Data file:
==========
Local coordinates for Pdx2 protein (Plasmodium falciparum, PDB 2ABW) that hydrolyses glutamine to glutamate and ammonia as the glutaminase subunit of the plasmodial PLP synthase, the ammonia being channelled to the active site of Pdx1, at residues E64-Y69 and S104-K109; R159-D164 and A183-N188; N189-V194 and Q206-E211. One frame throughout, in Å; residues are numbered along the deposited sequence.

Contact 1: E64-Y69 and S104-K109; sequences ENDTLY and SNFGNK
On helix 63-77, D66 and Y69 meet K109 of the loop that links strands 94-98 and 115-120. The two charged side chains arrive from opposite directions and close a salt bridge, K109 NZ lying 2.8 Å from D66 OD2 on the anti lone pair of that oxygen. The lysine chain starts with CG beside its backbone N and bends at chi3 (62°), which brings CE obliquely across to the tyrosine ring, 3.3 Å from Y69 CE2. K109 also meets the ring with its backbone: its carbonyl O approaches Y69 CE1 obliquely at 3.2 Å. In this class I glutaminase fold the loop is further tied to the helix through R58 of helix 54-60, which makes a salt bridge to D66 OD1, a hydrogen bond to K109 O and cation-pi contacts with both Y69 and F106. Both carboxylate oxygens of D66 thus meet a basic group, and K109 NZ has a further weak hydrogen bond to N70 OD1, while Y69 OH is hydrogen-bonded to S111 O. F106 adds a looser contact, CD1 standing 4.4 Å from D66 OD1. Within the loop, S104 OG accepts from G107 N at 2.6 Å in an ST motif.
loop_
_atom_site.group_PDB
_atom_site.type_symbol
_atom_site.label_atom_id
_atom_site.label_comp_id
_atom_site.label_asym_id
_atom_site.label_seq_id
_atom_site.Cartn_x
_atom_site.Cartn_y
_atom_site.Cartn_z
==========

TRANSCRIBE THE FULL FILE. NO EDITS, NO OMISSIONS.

Local coordinates for Pdx2 protein (Plasmodium falciparum, PDB 2ABW) that hydrolyses glutamine to glutamate and ammonia as the glutaminase subunit of the plasmodial PLP synthase, the ammonia being channelled to the active site of Pdx1, at residues E64-Y69 and S104-K109; R159-D164 and A183-N188; N189-V194 and Q206-E211. One frame throughout, in Å; residues are numbered along the deposited sequence.

Contact 1: E64-Y69 and S104-K109; sequences ENDTLY and SNFGNK
On helix 63-77, D66 and Y69 meet K109 of the loop that links strands 94-98 and 115-120. The two charged side chains arrive from opposite directions and close a salt bridge, K109 NZ lying 2.8 Å from D66 OD2 on the anti lone pair of that oxygen. The lysine chain starts with CG beside its backbone N and bends at chi3 (62°), which brings CE obliquely across to the tyrosine ring, 3.3 Å from Y69 CE2. K109 also meets the ring with its backbone: its carbonyl O approaches Y69 CE1 obliquely at 3.2 Å. In this class I glutaminase fold the loop is further tied to the helix through R58 of helix 54-60, which makes a salt bridge to D66 OD1, a hydrogen bond to K109 O and cation-pi contacts with both Y69 and F106. Both carboxylate oxygens of D66 thus meet a basic group, and K109 NZ has a further weak hydrogen bond to N70 OD1, while Y69 OH is hydrogen-bonded to S111 O. F106 adds a looser contact, CD1 standing 4.4 Å from D66 OD1. Within the loop, S104 OG accepts from G107 N at 2.6 Å in an ST motif.
loop_
_atom_site.group_PDB
_atom_site.type_symbol
_atom_site.label_atom_id
_atom_site.label_comp_id
_atom_site.label_asym_id
_atom_site.label_seq_id
_atom_site.Cartn_x
_atom_site.Cartn_y
_atom_site.Cartn_z